http://halldorasgeirsson.info/ 


  Halldór Ásgeirsson
   

Hannes Lárusson

Hannes Lárusson (b. 1955) is one of the leading performance artists in Iceland. For over twenty-five years, his prolific production—which includes conceptual and performance art and installation in many media—has led to a celebrated exhibition record that spans a variety of countries in Europe as well as the U.S. and Canada.

Hannes studied at The Whitney Museum Independent Study Program, New York, received a BA in philosophy from the University of Iceland, and an MFA from the Nova Scotia College of Art and Design, Halifax. In addition to his work as an artist, he is also active as a writer, critic and lecturer.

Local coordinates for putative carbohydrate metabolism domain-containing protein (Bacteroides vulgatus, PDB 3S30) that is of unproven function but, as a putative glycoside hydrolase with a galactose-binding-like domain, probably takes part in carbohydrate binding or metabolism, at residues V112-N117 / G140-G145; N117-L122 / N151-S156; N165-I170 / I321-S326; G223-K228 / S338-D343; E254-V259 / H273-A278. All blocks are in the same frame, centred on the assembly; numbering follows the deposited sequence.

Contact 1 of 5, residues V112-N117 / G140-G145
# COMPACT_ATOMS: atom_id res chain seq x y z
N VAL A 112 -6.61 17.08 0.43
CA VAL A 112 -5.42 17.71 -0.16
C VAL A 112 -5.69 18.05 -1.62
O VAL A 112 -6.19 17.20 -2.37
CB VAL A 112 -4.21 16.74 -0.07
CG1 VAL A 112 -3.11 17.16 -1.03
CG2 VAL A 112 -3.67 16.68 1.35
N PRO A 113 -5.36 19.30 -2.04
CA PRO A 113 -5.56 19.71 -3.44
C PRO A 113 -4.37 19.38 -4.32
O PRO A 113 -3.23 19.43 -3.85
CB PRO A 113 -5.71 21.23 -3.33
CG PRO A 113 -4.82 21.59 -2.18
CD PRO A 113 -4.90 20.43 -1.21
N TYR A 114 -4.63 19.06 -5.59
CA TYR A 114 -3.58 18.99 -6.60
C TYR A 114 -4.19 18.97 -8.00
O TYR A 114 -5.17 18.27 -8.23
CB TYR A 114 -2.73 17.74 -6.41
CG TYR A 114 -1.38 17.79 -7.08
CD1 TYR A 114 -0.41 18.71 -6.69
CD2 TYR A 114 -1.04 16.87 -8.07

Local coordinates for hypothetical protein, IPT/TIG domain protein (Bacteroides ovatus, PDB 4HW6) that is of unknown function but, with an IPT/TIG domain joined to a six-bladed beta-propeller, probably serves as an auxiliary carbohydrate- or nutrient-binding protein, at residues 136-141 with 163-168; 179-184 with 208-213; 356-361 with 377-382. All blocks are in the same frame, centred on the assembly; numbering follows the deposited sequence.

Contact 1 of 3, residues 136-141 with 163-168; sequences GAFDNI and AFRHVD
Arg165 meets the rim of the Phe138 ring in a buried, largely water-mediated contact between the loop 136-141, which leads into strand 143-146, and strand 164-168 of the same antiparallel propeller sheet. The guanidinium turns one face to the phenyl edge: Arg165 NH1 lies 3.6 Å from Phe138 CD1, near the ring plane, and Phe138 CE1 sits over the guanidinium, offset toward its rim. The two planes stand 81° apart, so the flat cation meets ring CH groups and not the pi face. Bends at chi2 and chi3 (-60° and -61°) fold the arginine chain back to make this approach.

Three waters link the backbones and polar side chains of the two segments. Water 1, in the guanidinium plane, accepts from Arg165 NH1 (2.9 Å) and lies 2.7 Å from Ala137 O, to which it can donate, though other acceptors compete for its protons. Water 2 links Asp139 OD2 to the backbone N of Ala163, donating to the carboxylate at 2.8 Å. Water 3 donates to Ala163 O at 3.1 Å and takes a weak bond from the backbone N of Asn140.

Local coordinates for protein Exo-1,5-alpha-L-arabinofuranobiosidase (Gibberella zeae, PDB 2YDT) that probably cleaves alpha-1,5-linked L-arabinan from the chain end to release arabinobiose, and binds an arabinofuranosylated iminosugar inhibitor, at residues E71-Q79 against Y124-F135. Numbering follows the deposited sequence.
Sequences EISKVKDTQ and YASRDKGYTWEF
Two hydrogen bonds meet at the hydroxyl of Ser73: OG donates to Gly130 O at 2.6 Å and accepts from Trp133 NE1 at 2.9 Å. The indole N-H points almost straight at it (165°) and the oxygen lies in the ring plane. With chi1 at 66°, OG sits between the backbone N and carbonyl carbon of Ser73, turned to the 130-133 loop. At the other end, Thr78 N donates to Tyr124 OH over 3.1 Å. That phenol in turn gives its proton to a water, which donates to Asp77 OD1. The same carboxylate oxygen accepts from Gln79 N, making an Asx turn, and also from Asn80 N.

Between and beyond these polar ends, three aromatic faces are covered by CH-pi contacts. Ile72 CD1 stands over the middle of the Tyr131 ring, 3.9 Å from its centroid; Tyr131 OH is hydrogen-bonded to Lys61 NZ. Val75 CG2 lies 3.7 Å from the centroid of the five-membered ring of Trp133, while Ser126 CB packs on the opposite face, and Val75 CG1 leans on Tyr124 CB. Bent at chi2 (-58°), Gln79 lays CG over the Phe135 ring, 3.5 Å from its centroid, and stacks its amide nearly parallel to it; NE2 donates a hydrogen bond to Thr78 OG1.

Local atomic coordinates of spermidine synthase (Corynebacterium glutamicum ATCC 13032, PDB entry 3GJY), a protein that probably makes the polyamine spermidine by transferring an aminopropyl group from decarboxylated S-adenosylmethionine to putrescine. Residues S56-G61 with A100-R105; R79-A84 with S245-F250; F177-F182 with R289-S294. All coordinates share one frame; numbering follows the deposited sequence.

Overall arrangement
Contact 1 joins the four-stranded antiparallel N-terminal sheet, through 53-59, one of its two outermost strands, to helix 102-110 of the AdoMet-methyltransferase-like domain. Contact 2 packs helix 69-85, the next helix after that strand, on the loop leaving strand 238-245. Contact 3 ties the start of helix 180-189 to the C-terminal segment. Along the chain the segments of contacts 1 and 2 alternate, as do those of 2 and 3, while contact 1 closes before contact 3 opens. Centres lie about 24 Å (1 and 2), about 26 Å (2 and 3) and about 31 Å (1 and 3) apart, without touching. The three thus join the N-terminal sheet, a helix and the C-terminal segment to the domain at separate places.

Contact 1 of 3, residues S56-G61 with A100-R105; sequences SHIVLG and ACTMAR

Hannes Lárusson
   

Haraldur Jónsson

Haraldur Jónsson (b. 1961) lives and works in Reykjavík. He graduated from the Icelandic College of Art and Crafts in 1987, the Kunstakademie, Düsseldorf in 1990, and studied at the Institut des Hautes Études en Arts Plastiques, Paris. In his work Haraldur focuses on everyday emotions, represented and evoked through use of various media. His drawings, photographs, sculptures, videos, and sound installations reflect his interest in psychological subtlety, demonstrating responses to different situations that as adults we often overlook or have grown accustomed to. The interplay between written and spoken language, perception, and feelings is a central theme in his art.

www.this.is/comet     see LIST#6, #22

  Haraldur Jónsson
   

Heimir Björgúlfsson